George by Alex Gino Book Review

George by Alex Gino
Publisher: Scholastic Press
Release Date: August 25, 2015

George introduces a compassionate and thoughtful fourth-grade girl living in a boy’s body, who wants to be accepted by her family, friends, and classmates as Melissa—if only she could be brave enough to share her secret.

This middle-grade transgender story won the 2016 Stonewall Book Award from the American Library Association. The committee praised George as “a classic story that speaks to the transgender child’s experience.”

George does speak to the transgender child’s experience, and I recommend it simply for that. Some young transgender readers might identify with George and feel less alone. The story might also help straight readers to understand how other kids like George see the world, and perhaps think twice about hurtful words and actions. Books build bridges that way.

George is also a timely book as many state legislatures, sport leagues, and school districts are dealing with controversial laws, policies, and rules for transgender students. I’m impressed that Scholastic saw the importance of publishing a book like this. However, George often feels like a primer on the transgender experience rather than a contemporary middle-grade novel about a transgender character.  

The author hits all of the main points of a how-to guide to transgender students like a translation of Schools inTransition: A Guide For Supporting Transgender Students in K-12 Schools into a novel format. I stumbled on the multitude of stilted or stereotypical character descriptions and plot points. George has a thin frame and wants to wear pink outfits and glittery makeup, of course. Mom discourages any “feminine” behavior, like playing dress-up, as you might guess. The class bully hurls predictable derogatory comments at George and eventually punches George in the gut, like a “classic” bully would do. Perhaps precisely because these expected story elements are not well-tread territory in middle-grade novels, it’s forgivable here. Besides, the author refrains from outright didacticism that would make it a glorified how-to book, and the story is not bad. Just predictable.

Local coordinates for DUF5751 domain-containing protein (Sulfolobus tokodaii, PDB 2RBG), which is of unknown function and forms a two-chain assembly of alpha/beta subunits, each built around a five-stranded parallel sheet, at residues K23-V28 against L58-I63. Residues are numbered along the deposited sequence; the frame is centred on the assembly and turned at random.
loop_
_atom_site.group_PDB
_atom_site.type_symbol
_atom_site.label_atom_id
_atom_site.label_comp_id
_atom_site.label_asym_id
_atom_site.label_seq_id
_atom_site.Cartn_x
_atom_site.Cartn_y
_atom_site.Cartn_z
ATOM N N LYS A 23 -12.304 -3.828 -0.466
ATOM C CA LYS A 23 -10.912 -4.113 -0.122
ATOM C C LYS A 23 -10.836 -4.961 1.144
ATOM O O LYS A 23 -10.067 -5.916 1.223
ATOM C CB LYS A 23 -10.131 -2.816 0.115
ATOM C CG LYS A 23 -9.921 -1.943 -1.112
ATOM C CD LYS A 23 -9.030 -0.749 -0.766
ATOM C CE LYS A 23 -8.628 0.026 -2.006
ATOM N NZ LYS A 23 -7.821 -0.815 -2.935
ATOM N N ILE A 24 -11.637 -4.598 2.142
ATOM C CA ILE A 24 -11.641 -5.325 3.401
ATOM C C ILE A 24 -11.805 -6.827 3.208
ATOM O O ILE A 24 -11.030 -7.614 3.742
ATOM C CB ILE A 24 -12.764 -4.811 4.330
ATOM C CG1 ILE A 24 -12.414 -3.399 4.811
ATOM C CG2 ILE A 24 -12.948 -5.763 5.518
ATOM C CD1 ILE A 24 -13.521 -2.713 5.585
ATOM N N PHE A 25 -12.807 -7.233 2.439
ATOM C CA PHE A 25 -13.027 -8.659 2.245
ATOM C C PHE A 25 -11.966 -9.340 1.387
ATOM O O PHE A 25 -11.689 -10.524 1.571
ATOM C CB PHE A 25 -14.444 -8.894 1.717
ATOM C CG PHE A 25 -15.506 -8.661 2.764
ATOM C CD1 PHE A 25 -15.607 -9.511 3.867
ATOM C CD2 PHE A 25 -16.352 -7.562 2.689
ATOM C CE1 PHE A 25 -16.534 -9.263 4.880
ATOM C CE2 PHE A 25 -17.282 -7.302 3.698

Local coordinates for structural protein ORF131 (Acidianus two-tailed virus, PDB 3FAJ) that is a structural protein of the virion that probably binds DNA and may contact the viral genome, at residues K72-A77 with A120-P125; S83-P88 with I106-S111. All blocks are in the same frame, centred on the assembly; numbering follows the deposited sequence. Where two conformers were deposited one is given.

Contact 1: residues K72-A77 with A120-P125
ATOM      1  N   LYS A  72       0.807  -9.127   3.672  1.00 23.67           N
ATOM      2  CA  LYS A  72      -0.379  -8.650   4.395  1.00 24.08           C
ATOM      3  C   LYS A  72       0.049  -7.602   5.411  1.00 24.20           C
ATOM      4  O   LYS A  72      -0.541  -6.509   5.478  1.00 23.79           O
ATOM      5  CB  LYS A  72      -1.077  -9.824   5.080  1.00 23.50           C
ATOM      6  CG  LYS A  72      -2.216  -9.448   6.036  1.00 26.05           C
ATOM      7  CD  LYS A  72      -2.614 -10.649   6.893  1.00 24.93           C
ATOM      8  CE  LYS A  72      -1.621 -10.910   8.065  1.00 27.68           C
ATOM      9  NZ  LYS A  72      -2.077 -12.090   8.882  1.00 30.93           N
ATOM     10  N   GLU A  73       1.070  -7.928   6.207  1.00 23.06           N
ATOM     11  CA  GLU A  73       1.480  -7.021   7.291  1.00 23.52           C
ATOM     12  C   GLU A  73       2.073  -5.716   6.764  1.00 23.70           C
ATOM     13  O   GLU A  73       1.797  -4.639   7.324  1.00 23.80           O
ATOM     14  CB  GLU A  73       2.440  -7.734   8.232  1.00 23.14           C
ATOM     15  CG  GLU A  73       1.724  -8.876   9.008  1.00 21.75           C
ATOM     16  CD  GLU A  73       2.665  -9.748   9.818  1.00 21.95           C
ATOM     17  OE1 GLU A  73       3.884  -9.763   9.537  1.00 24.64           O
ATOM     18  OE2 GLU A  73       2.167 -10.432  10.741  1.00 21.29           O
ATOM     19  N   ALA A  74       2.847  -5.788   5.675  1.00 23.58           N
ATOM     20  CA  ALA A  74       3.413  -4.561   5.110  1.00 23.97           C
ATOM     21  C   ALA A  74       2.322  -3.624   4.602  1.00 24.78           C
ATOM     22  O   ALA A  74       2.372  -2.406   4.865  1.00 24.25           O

Still, as a writer, I have a few other issues with this book as a literary work. The dust-jacket copy promises George will solve the problem for herself. Spoiler alert: George does not come up with the plan. Kelly does. I really wanted George to figure this out.

That brings up another problem in the spoiler-alert category. Kelly and Scott, George’s older brother, accept George’s transgender revelation too darn quickly. Scott eats a dinner roll and – poof! -- he is cool with her. Wouldn’t these characters balk at first? Maybe worry what other kids would say about them? I was glad they loved George unconditionally, don’t get me wrong, but I just didn’t believe they would welcome Melissa without any hesitation.

One other thing. Melissa? What’s up with that name? Kelly isn’t any better. My friends’ names are Melissa and Kelly, and I’m 50 years old. I don’t know of one Melissa or Kelly in fourth grade today. I wondered if the setting was the 1970s, back when I was in fourth grade, but there’s a cordless phone in one scene and Scott calls George “Dude.” I think it’s supposed to be contemporary fiction. And, more important, I think you should read George despite the name anachronisms, despite Kelly solving the problem, despite the predictable elements.

Please read it. So many children need to be better understood for who they are. Then, if you’re looking for exceptional contemporary fiction that happens to provide insights to the transgender experience, read Beautiful Music For Ugly Children by Kristin Cronn-Mills . We need more bridge-building books and more people reading them.


Tracy Nelson Maurer holds an MFA in Writing for Children and Young Adults from Hamline University. She writes about children’s literature and has published more than 100 titles for children. Her picture-book biographies, John Deere, That’s Who! (Henry Holt) and Noah Webster’s Fighting Words will be published in the spring of 2017. Find her on Facebook or at


Jilanne Hoffmann said...

Thanks for the recs. Will check both of these books out at our library.